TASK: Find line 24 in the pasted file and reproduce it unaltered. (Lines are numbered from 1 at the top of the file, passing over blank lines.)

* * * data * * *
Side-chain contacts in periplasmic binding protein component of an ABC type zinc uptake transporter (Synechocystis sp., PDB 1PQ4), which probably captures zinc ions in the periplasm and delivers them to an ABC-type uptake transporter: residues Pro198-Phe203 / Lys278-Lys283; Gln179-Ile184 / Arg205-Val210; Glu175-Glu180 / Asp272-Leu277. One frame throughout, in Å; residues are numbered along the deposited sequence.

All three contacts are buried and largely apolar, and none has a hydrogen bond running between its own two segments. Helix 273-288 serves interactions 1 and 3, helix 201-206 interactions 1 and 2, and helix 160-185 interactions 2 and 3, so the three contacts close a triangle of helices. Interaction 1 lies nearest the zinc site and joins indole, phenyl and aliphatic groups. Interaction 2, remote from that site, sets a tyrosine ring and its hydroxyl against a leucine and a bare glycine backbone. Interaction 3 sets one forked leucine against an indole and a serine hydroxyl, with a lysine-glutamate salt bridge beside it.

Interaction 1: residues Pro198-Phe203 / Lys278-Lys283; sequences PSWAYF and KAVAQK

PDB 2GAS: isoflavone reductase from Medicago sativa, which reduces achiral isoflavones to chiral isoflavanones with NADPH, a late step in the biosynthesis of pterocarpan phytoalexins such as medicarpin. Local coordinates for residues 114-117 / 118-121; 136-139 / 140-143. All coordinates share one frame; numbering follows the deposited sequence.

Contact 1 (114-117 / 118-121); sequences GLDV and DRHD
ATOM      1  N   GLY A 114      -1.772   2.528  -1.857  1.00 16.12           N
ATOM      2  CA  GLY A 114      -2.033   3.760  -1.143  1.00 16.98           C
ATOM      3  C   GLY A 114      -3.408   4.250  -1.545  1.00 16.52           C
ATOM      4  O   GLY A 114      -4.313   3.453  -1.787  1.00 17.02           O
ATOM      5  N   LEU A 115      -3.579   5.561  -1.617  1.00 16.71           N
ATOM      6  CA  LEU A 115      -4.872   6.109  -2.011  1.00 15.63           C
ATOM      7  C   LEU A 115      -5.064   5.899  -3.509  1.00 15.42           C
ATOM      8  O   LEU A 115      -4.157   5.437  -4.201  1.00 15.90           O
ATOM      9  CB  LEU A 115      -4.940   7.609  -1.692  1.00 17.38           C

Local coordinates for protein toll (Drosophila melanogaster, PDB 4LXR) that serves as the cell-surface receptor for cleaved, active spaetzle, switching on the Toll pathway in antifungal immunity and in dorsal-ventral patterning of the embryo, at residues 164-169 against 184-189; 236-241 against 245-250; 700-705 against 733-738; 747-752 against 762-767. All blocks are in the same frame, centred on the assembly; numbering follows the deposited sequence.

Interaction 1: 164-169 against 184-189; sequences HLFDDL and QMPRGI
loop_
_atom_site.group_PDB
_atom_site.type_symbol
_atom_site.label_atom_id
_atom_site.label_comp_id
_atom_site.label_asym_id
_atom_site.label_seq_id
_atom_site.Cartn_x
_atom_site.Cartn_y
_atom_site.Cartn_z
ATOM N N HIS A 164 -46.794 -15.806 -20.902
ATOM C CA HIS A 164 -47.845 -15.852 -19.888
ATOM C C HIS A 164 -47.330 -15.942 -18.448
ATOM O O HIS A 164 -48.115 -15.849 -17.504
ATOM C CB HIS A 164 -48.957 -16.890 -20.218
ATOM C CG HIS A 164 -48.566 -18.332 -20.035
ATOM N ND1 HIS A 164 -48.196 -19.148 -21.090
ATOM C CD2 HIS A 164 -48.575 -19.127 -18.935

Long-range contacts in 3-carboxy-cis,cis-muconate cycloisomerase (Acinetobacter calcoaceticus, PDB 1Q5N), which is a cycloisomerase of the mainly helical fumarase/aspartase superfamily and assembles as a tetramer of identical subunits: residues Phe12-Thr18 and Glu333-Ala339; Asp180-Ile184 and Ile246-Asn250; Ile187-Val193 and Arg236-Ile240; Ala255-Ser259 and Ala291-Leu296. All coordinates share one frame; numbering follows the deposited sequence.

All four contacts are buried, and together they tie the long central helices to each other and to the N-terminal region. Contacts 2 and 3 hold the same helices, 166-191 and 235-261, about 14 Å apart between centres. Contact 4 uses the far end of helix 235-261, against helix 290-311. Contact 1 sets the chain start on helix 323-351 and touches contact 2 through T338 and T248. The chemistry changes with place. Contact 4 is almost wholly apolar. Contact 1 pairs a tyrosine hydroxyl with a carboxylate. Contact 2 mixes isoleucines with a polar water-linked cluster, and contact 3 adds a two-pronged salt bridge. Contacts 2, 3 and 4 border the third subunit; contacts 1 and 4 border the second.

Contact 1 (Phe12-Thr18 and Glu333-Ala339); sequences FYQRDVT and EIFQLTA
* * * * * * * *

_atom_site.Cartn_x